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A look at Mandatory Minimum Sentencing: Historical and Current Perspectives
Jordan Buna (author)
What if I were to tell you that there is a tragedy in its first stages of repetition happening right now in Canada, a tragedy that has ripped apart millions of American families for a lifetime, giving them no chance to heal; this tragedy is mandatory minimum sentencing. It locks people away for decades with no thought to personal circumstance or situation. It removes the power of our trained legal professionals and leaves it in the hands of vote-hungry politicians, eager for their next moment on top. In this presentation, we will examine the implications of mandatory minimum sentencing. From a look into the history of the catastrophic failures of the United States Sentencing Reform to the period in our own Canadian legal history where we got it right, we will see how warning signs that were so clear were ignored to satisfy a misinformed public. We will then arrive to our current period where thirty years of thoughtful work is undone by the stroke of a pen. We’ll look at sentencing through the eyes of the politicians, the judges and even the people with a hope that, one day, we may still have a salvageable and humane legal system to go back to. The paper I will be presenting is divided into eight sections. Section one explores the creation and utilization of mandatory minimum sentences within the United States. Section two discusses the implications these sentencing policies had on the United States penal and criminal justice systems. Section three discusses the attempts by the American judiciary to circumvent these policies. Section four discusses historical sentencing practices within Canada. Section five discusses the attitudes and beliefs of the citizens of each of these countries on the topic of sentencing within the criminal justice system. Section six explores the recent changes in Canadian sentencing law, specifically looking at policy created by the legislative branch. Section seven explores the attempts by the Canadian judiciary to strike down these new changes in sentencing policy. Finally, section eight concludes the essay with some thoughts on what was presented.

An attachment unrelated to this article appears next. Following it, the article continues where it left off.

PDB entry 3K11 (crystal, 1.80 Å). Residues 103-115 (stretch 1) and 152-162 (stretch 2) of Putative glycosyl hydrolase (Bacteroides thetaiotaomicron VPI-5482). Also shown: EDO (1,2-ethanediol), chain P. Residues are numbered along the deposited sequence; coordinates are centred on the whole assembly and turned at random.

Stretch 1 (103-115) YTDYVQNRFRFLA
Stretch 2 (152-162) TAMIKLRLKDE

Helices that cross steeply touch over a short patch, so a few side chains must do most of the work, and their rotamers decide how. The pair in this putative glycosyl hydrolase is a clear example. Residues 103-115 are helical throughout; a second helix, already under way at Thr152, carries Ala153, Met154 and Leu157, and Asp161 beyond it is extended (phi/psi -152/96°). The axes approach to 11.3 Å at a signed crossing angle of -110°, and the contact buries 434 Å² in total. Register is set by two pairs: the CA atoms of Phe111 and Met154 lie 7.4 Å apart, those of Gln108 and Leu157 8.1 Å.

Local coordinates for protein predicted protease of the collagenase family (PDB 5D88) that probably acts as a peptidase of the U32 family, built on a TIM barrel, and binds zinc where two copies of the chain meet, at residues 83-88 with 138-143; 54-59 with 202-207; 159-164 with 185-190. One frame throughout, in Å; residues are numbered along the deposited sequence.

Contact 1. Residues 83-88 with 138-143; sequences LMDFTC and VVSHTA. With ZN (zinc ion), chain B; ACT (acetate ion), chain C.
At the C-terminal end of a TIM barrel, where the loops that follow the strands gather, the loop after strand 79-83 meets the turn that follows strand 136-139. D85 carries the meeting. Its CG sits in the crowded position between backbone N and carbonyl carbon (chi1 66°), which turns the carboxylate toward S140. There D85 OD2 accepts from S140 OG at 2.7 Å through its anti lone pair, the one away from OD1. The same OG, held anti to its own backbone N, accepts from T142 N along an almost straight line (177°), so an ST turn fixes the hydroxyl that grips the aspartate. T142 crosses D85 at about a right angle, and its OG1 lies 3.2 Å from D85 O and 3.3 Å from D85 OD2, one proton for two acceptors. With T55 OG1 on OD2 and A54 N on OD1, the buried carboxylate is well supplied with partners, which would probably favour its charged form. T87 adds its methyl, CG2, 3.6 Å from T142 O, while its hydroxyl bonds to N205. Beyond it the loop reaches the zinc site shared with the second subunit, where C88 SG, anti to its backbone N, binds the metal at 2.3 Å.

Criminology and Criminal Justice
Social and Behavioral Sciences